Robinhood shut down buying in GameStop, and no, the markets are NOT rigged

The GameStop Robinhood saga has once again brought out the cries that the financial markets are rigged, and the Wall Street Fat Cats are sticking it to the "little guys."

2 years ago

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The Robinhood GameStop saga has once again brought out the cries that the financial markets are rigged, and the Wall Street "fat cats" are sticking it to the "little guys." Specifically in this case it is because yesterday Robinhood shut down the ability for traders to buy shares of GameStop after it had already climbed over 1,700% in a couple of weeks. Brilliant political luminaries such as Elizabeth Warren, Ted Cruz, Rashida Tlaib, and AOC all came out in outrage about how Robinhood was squashing the "little guy" and Wall Street is evil.

Rep. Rashida Tlaib, D-Mich., a member of the Financial Services Committee, called Robinhood’s move “beyond absurd” and demanded a hearing on “Robinhood’s market manipulation.”

“They’re blocking the ability to trade to protect Wall St. hedge funds, stealing millions of dollars from their users to protect people who’ve used the stock market as a casino for decades,” Tlaib said.

Rep. Alexandria Ocasio-Cortez, D-N.Y., who also sits on that committee, said she would support a hearing if necessary, condemning Robinhood’s move as “unacceptable.”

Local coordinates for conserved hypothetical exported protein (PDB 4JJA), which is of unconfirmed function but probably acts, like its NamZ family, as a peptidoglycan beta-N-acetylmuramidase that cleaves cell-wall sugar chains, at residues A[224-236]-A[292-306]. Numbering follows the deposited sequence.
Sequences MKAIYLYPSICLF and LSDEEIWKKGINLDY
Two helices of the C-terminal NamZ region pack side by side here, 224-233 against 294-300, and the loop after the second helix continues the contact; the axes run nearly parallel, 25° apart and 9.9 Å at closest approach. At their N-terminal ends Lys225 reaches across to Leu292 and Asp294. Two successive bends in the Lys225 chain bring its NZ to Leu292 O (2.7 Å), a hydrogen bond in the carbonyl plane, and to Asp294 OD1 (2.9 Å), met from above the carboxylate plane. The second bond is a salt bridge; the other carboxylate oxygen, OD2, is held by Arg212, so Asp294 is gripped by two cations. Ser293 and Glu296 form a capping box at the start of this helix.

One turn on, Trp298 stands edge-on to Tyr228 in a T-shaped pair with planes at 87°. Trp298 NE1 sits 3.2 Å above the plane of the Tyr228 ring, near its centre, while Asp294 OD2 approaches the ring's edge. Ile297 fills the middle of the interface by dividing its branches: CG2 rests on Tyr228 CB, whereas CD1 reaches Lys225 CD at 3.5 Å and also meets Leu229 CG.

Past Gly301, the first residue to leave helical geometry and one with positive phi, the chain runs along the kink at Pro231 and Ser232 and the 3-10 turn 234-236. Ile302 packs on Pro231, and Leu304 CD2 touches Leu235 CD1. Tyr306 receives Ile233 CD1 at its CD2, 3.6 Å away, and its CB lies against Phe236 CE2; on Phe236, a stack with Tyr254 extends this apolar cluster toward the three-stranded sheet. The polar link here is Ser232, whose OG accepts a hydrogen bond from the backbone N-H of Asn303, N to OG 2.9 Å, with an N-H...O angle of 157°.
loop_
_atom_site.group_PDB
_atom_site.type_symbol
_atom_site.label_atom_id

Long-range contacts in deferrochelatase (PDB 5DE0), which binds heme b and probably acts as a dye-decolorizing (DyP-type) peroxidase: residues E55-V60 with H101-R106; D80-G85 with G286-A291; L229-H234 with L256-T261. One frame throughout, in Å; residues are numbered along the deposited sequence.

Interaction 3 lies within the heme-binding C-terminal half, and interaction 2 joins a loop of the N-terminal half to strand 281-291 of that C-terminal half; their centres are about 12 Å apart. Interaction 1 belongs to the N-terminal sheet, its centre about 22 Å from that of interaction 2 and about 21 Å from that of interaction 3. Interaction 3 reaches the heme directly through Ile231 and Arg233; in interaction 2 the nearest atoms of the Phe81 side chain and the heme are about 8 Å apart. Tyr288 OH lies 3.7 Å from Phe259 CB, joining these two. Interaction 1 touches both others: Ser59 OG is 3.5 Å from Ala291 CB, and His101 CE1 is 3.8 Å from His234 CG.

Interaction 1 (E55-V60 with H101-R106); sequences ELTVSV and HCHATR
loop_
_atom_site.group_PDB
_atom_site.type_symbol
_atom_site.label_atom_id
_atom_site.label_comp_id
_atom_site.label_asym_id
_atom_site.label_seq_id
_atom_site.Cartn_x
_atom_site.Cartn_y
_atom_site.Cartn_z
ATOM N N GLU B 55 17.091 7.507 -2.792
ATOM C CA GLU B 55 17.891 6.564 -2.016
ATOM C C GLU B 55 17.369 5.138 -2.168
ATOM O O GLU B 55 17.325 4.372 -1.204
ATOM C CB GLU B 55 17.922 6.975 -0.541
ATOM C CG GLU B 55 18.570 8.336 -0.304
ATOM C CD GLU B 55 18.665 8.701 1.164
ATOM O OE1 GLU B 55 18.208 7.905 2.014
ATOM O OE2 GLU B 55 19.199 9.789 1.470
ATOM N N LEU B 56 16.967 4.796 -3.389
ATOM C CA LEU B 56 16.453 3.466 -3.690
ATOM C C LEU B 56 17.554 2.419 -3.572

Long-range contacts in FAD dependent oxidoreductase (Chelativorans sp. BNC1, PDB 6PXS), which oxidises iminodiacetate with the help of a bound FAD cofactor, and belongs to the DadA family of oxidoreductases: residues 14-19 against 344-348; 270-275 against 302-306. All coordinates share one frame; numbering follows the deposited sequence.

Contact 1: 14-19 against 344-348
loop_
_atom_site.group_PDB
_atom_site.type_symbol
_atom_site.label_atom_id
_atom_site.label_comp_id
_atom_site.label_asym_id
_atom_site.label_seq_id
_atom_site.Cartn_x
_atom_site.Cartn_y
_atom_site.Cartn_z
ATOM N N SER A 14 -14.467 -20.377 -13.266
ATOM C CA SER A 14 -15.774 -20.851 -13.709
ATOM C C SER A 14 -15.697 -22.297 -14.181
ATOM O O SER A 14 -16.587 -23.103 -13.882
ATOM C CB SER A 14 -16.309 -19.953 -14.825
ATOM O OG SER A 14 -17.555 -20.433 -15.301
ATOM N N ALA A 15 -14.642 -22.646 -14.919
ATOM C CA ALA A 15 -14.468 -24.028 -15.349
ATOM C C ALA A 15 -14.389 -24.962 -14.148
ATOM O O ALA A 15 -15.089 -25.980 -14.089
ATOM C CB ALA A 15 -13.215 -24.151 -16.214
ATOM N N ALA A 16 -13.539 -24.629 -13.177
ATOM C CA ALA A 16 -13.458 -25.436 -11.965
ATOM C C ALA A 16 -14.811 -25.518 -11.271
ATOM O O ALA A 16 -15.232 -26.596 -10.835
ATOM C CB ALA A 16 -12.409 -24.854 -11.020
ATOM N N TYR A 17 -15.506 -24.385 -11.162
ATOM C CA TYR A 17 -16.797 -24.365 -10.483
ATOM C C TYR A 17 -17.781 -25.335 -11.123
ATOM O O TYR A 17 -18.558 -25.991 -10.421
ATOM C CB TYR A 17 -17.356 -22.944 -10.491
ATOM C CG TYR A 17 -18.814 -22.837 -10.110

Side note: How are these two on the Financial Services Committee?

Even the Winklevoss twins got into the act and accused Robinhood's actions of being some kind of problem related to centralized finance (a backhanded plug for bitcoin and their crypto exchange). If you want a chuckle, watch this little battle between the "Facebook Creators" and a CNBC anchor. These guys should really know better - they run an exchange after all.

Is Robinhood really the evil Sheriff of Nottingham? Not so fast.

The answer to why Robinhood shut down buying of GME and other volatile stocks is less nefarious. When a brokerage like Robinhood takes on positions from trades made by its customers, it has to eventually put money into a clearinghouse to manage the risk of those positions. That basically means that they have to have enough money (known as margin) in the clearinghouse to cover the possibility of the market moving if GameStop's stock comes crashing down. It's basically a risk management requirement imposed by the clearinghouse and the SEC. The issue is further complicated by the fact that many of the Robinhood traders were trading options which would allow those traders to control many more shares with less initial money creating even more risk in a downward movement of the stock.

Of course, what could go wrong when millions of day traders decide to band together to pump up the equivalent of blockbuster for gaming?

So Robinhood made the sound decision that they could not allow further buying without increasing their risk and still cover their potential losses, so they shut down buying. They likely had no choice as the clearinghouse would shut them down because their account funds exceeded the potential downside risk. So Robinhood temporarily stopped buying in GME and other volatile stocks. In the meantime, they went out and raised money from several banks including Goldman Sachs and JP Morgan in order to increase their clearinghouse deposits. Once they did that, and had enough cash to cover their risk, they resumed buying in GME and the others.